I am ready to release the stories in my head and forgive myself for believing everything my inner critic has ever said.

I am grateful for who I am and can be.

I am enough and I have everything I need to get to where I want to be.

I am grateful for every gift that I’ve been given, have now, and have yet to receive.

“I don’t want to be seen as a fraud”

First week of classes in the new semester, and a student shared today that they are worried that they will be seen as a fraud who does not actually HELP.

This fear and anxiety exists within all helpers, regardless of the title or the license to practice. The anxious nature of not knowing what the client might need, or how to approach an issue is common at first.

So this turned into a larger conversation about authenticity, boundaries and reminding the client what they are, and what they are not.

We could all learn from this.

What are your roles?

What your limits?

What does ‘helping’ actually look like to this client?

Some clients may be slow to trust, and may require a lot of effort to engage and build rapport. This is okay.

It is imperative that the person you are helping understands that you are not there to pretend to care about their problems. Their problems are real to both the helper and the person being helped.

But the actual ‘help’ comes from teaching the client how to care for themselves. That is the gift that keeps on giving.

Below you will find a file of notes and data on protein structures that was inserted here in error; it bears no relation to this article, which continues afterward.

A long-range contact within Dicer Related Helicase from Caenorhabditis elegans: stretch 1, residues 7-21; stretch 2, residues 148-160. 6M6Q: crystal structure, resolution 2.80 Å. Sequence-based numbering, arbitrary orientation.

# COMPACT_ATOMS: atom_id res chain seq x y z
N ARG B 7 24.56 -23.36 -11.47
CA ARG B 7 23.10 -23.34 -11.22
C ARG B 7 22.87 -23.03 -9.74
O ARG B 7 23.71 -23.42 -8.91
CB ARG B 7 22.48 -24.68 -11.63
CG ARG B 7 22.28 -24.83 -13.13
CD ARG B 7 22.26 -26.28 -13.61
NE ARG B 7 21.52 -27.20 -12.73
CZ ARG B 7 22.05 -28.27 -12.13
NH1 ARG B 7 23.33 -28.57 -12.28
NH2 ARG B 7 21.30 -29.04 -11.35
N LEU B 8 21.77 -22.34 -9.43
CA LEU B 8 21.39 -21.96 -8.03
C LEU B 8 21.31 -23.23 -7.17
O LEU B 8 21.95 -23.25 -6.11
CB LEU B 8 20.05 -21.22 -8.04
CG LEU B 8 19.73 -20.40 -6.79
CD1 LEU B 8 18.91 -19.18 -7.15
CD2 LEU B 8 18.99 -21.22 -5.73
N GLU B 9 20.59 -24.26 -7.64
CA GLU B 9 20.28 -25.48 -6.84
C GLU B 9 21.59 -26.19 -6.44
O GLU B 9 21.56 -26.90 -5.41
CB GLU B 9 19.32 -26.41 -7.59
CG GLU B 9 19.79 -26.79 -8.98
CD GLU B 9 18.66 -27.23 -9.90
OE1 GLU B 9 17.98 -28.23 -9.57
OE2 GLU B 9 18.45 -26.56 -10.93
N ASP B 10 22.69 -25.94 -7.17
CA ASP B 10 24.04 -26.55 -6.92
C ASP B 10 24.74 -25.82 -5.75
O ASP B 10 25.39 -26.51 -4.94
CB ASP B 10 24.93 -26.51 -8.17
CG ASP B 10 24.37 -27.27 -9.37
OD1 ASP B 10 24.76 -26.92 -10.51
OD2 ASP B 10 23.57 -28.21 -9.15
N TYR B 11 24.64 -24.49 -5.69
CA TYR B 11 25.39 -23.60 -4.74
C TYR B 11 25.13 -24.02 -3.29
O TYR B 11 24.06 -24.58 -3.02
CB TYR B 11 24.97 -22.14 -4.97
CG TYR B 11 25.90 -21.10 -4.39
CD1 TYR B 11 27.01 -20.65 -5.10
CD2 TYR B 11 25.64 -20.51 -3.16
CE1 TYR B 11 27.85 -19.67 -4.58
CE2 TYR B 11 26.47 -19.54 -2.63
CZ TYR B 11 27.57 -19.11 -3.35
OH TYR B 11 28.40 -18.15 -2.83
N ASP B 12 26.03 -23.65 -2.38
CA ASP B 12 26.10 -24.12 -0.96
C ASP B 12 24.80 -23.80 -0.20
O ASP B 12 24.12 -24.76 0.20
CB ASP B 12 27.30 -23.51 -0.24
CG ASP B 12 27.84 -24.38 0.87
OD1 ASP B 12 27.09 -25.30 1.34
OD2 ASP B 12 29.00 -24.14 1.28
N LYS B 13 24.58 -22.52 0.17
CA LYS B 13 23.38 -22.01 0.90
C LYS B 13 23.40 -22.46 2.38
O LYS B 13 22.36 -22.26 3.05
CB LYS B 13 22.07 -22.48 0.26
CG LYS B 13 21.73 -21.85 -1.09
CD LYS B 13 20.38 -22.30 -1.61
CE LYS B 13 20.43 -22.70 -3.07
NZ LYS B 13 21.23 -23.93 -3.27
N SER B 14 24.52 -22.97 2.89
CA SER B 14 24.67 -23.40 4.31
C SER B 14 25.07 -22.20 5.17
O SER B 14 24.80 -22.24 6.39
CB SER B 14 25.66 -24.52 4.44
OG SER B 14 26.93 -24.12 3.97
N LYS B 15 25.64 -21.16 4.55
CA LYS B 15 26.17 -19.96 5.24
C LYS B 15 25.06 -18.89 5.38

It’s not the mental load. It’s you.

I hear this saying all the time.

The “mental load”, which describes the invisible (yet pretty obvious to those afflicted) burden that is often attributed to being in or running a household.

Truth be told, I have felt the annoyance, exhaustion and frustration of having to remember, plan and execute each facet of my family’s day. It exists. But that’s not the point. Lots of things exist, but it only continues if you allow it to continue.

So, instead of “making lists to better organize yourself” and “ sending your spouse/partner step by step instructions- so YOU can relax” I’m going to suggest something radical and although it appears as a list, you don’t have to write one yourself, I promise.

-SPEAK YOUR TRUTH.

-HAVE A REAL CONVERSATION WITH YOUR SPOUSE/PARTNER.

-STOP CONTROLLING THE PROCESS

-UNLOAD AND THEN LET IT GO

Simple? Maybe not-depending on your relationship.

You are not a mind-reader, and neither is your significant other. Stop acting like a victim whilst angrily unloading the clean dishes or stomping around with a laundry basket.

Using “when you _____, I feel ______” to articulate how you feel and express what you need.

Shut up before you comment on how the tasks or chores get done. You don’t want to be treated like the boss, so stop dictating every move.

Once you’ve shared your piece, you have to let it sit for a bit.

If you choose to acknowledge the “mental load”, but refuse to address it, all you are going to do is further divide your relationship, and foster bitterness and resentment.

So instead, maybe try these strategies.